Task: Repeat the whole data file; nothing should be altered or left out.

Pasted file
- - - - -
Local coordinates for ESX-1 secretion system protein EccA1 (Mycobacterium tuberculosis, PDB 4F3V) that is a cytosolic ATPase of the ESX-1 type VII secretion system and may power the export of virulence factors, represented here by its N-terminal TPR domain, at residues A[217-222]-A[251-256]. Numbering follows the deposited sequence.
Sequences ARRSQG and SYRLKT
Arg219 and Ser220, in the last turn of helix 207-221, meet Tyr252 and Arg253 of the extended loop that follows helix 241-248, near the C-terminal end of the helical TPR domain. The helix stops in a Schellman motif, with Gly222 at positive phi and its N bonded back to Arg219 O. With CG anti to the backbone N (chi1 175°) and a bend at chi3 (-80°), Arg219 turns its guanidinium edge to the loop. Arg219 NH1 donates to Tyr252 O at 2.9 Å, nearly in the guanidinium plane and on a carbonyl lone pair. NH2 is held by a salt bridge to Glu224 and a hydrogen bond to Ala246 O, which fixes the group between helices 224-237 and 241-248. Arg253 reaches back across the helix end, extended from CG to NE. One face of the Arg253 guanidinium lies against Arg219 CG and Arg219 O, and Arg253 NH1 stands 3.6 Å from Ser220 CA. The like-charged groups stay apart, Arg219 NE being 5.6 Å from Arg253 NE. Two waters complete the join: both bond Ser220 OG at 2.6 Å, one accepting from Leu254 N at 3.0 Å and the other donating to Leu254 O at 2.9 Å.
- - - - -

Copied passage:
Local coordinates for ESX-1 secretion system protein EccA1 (Mycobacterium tuberculosis, PDB 4F3V) that is a cytosolic ATPase of the ESX-1 type VII secretion system and may power the export of virulence factors, represented here by its N-terminal TPR domain, at residues A[217-222]-A[251-256]. Numbering follows the deposited sequence.
Sequences ARRSQG and SYRLKT
Arg219 and Ser220, in the last turn of helix 207-221, meet Tyr252 and Arg253 of the extended loop that follows helix 241-248, near the C-terminal end of the helical TPR domain. The helix stops in a Schellman motif, with Gly222 at positive phi and its N bonded back to Arg219 O. With CG anti to the backbone N (chi1 175°) and a bend at chi3 (-80°), Arg219 turns its guanidinium edge to the loop. Arg219 NH1 donates to Tyr252 O at 2.9 Å, nearly in the guanidinium plane and on a carbonyl lone pair. NH2 is held by a salt bridge to Glu224 and a hydrogen bond to Ala246 O, which fixes the group between helices 224-237 and 241-248. Arg253 reaches back across the helix end, extended from CG to NE. One face of the Arg253 guanidinium lies against Arg219 CG and Arg219 O, and Arg253 NH1 stands 3.6 Å from Ser220 CA. The like-charged groups stay apart, Arg219 NE being 5.6 Å from Arg253 NE. Two waters complete the join: both bond Ser220 OG at 2.6 Å, one accepting from Leu254 N at 3.0 Å and the other donating to Leu254 O at 2.9 Å.